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Introduction to Recreation

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Perhaps the activity the most illustrated from ancient Egypt is the many sports and games in which both royal and non-royal men, women, youths, and children engaged, whether for training and strengthening their bodies or for pleasure and recreation. In general, sports were divided into two categories: sports of the entertainment and fitness sort included acrobatics, gymnastics, high jump, hunting, and swimming; sports of the military training sort included archery, boxing, equestrian activity, marathons, and wrestling. It is difficult to determine whether or not the depictions of these various sports are pictured in the way the ancients actually played them, but one thing is certain: whether painted or carved or found in tombs, temples, or pyramids, these records are rich in artistry and massive in quantity; in terms of the latter, nowhere is this more evident than at Beni Hassan and in Theban tombs, which depict acrobatics, archery, ball games, boxing, dancing, fencing, gymnastics, high-jump, hockey, hop and jump, horse-riding, running, swimming, weight-lifting, wrestling, and yoga. From the quantity and care the artists took in documenting these recreational activities, we understand that the ancients held a high reverence for physical fitness, placing an invaluable role in sports in order to raise the standard of health and of national productivity, and engaging in such activities with a fervor that is ritualistic. As an example of this, Egyptian men are illustrated as lean, muscular, and strong and women are shown to be slender and gracefully feminine.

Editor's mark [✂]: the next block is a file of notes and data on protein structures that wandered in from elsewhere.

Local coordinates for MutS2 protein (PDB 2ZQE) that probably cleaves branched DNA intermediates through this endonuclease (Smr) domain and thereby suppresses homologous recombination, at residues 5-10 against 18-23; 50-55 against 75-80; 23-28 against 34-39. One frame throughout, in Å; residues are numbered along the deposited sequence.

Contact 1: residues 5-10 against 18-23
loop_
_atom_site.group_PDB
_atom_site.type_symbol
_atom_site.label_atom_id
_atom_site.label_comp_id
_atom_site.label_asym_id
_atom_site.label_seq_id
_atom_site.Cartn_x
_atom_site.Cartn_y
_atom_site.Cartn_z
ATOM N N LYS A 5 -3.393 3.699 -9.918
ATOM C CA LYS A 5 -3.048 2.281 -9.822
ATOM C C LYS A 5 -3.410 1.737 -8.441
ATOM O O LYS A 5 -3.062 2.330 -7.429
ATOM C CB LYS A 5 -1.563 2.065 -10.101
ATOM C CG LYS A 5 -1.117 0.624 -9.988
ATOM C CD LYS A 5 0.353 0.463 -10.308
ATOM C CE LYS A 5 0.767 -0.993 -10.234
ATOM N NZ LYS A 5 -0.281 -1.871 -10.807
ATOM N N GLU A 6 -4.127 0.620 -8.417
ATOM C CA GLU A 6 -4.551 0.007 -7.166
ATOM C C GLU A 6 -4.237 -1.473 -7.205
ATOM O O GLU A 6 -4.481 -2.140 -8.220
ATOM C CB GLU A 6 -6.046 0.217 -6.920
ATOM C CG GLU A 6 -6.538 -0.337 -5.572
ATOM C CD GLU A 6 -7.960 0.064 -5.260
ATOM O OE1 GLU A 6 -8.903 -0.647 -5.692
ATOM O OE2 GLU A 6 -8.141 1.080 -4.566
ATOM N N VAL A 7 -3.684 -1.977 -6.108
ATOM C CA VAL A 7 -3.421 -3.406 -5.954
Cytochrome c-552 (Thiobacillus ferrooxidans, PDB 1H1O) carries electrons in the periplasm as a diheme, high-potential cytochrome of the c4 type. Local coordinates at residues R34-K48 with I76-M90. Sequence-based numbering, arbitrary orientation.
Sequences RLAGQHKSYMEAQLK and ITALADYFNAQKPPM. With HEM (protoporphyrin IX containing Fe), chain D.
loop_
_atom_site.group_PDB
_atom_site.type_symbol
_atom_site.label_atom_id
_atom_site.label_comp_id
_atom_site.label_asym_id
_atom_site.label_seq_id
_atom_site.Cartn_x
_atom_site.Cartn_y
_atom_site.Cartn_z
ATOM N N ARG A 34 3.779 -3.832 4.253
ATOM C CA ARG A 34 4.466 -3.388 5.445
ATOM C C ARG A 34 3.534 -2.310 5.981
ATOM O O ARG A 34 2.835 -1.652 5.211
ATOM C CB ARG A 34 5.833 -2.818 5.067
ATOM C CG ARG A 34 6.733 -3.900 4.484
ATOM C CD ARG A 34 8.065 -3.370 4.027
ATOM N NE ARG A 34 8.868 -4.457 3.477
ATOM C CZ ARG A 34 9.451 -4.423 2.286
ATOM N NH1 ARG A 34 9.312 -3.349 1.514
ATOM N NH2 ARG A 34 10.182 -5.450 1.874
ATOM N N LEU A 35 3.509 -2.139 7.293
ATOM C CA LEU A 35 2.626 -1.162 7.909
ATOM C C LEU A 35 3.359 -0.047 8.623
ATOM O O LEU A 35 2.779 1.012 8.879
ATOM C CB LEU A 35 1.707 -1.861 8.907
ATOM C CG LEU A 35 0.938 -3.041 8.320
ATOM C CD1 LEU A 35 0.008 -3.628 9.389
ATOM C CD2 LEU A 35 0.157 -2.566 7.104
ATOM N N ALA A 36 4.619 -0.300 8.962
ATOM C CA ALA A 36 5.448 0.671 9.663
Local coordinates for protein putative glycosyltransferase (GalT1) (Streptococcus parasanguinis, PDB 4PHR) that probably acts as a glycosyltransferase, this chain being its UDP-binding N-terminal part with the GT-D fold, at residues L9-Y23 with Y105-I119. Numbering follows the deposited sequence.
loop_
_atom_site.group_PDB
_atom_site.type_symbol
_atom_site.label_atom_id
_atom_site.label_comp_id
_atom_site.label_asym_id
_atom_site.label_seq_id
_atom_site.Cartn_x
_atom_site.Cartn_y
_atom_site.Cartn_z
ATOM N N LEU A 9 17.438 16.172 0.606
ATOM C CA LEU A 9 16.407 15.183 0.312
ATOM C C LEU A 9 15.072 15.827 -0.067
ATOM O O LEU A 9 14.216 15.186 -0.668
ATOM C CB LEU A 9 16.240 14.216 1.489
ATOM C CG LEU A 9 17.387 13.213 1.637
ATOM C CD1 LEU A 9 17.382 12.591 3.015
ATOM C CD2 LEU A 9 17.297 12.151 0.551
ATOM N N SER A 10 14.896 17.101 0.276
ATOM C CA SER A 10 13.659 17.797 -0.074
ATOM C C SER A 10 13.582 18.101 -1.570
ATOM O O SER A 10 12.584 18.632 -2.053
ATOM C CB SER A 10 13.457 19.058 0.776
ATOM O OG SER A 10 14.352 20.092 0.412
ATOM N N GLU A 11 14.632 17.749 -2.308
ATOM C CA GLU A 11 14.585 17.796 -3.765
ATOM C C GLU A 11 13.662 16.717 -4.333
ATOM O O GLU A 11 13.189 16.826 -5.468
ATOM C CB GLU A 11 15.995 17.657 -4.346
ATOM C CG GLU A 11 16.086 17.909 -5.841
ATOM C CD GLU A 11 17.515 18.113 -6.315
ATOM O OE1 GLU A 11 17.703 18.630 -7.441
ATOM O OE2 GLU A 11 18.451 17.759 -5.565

The area of paramount importance for sports and recreational activities was the River Nile, which included fishing, hunting, and other water sports such as boating, swimming, and rowing. The desert herself was yet another location of import when it came to spots and recreation, notably for hunting.

For most all sports, in some way or another, for either sports of the organized, individual, or pleasure kind, the ancient Egyptians established a set of basic rules, which were more pronounced for organized sports. For the more organized sports competitions, the ancients chose a referee to uphold the rules of a game; required players to wear uniforms; and announced winners of competitions and awarded them colored collars of ribbons, depending on their placement, similar to different colored ribbons for multiple-person games. Not only did Egyptians play with their fellow countrymen, but also they played—competed, rather—with their neighbors, such as the Nubians. Referees from both Egyptian and other lands enforced the rules and, it was typical that, if the foreigner lost the competition and if he was before Pharaoh, he would have to accept his defeat by kissing the ground before Pharaoh.

The following examines the many types of recreational activity in which the ancients engaged, as seen from the many depictions that have survived for more than 3000 years, and spread from Egypt, to Phoenicia, Carthage, Greece, and Rome.


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